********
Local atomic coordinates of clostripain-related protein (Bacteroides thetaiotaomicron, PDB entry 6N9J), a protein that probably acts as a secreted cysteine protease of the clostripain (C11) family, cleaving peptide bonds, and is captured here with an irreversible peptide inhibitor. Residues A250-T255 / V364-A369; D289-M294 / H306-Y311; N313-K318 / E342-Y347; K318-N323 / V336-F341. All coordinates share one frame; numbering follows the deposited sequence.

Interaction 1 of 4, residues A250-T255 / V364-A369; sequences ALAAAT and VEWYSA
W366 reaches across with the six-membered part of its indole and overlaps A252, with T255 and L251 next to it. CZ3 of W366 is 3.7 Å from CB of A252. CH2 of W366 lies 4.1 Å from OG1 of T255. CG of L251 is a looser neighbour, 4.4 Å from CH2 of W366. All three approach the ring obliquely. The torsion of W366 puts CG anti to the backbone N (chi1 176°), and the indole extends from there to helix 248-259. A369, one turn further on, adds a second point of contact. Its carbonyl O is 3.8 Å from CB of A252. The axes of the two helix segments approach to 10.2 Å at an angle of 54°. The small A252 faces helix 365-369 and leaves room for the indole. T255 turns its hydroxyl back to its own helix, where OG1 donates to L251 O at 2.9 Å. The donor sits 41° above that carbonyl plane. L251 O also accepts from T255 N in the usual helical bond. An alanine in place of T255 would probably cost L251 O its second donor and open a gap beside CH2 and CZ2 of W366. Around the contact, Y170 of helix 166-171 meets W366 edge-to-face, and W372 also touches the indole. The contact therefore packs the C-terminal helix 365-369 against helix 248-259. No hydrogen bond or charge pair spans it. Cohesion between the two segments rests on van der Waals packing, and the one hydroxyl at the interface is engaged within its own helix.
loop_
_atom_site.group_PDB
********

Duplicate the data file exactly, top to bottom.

Local atomic coordinates of clostripain-related protein (Bacteroides thetaiotaomicron, PDB entry 6N9J), a protein that probably acts as a secreted cysteine protease of the clostripain (C11) family, cleaving peptide bonds, and is captured here with an irreversible peptide inhibitor. Residues A250-T255 / V364-A369; D289-M294 / H306-Y311; N313-K318 / E342-Y347; K318-N323 / V336-F341. All coordinates share one frame; numbering follows the deposited sequence.

Interaction 1 of 4, residues A250-T255 / V364-A369; sequences ALAAAT and VEWYSA
W366 reaches across with the six-membered part of its indole and overlaps A252, with T255 and L251 next to it. CZ3 of W366 is 3.7 Å from CB of A252. CH2 of W366 lies 4.1 Å from OG1 of T255. CG of L251 is a looser neighbour, 4.4 Å from CH2 of W366. All three approach the ring obliquely. The torsion of W366 puts CG anti to the backbone N (chi1 176°), and the indole extends from there to helix 248-259. A369, one turn further on, adds a second point of contact. Its carbonyl O is 3.8 Å from CB of A252. The axes of the two helix segments approach to 10.2 Å at an angle of 54°. The small A252 faces helix 365-369 and leaves room for the indole. T255 turns its hydroxyl back to its own helix, where OG1 donates to L251 O at 2.9 Å. The donor sits 41° above that carbonyl plane. L251 O also accepts from T255 N in the usual helical bond. An alanine in place of T255 would probably cost L251 O its second donor and open a gap beside CH2 and CZ2 of W366. Around the contact, Y170 of helix 166-171 meets W366 edge-to-face, and W372 also touches the indole. The contact therefore packs the C-terminal helix 365-369 against helix 248-259. No hydrogen bond or charge pair spans it. Cohesion between the two segments rests on van der Waals packing, and the one hydroxyl at the interface is engaged within its own helix.
loop_
_atom_site.group_PDB